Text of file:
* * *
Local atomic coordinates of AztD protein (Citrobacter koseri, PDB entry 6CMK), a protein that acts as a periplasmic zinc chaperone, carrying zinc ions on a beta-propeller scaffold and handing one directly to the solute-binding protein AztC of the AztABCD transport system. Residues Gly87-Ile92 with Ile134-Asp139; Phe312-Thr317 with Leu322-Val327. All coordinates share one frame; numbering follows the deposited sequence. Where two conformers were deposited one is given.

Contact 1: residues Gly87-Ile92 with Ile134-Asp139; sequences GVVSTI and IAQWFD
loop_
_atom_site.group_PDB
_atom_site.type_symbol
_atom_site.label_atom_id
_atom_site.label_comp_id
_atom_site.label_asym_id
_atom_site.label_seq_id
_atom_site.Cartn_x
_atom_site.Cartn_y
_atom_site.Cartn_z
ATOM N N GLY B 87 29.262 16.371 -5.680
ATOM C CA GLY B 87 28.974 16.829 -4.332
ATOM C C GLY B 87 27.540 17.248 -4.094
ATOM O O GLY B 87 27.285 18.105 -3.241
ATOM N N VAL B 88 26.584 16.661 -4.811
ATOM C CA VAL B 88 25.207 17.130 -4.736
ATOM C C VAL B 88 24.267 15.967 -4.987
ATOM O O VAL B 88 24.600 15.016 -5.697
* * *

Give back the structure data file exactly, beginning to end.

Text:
Local atomic coordinates of AztD protein (Citrobacter koseri, PDB entry 6CMK), a protein that acts as a periplasmic zinc chaperone, carrying zinc ions on a beta-propeller scaffold and handing one directly to the solute-binding protein AztC of the AztABCD transport system. Residues Gly87-Ile92 with Ile134-Asp139; Phe312-Thr317 with Leu322-Val327. All coordinates share one frame; numbering follows the deposited sequence. Where two conformers were deposited one is given.

Contact 1: residues Gly87-Ile92 with Ile134-Asp139; sequences GVVSTI and IAQWFD
loop_
_atom_site.group_PDB
_atom_site.type_symbol
_atom_site.label_atom_id
_atom_site.label_comp_id
_atom_site.label_asym_id
_atom_site.label_seq_id
_atom_site.Cartn_x
_atom_site.Cartn_y
_atom_site.Cartn_z
ATOM N N GLY B 87 29.262 16.371 -5.680
ATOM C CA GLY B 87 28.974 16.829 -4.332
ATOM C C GLY B 87 27.540 17.248 -4.094
ATOM O O GLY B 87 27.285 18.105 -3.241
ATOM N N VAL B 88 26.584 16.661 -4.811
ATOM C CA VAL B 88 25.207 17.130 -4.736
ATOM C C VAL B 88 24.267 15.967 -4.987
ATOM O O VAL B 88 24.600 15.016 -5.697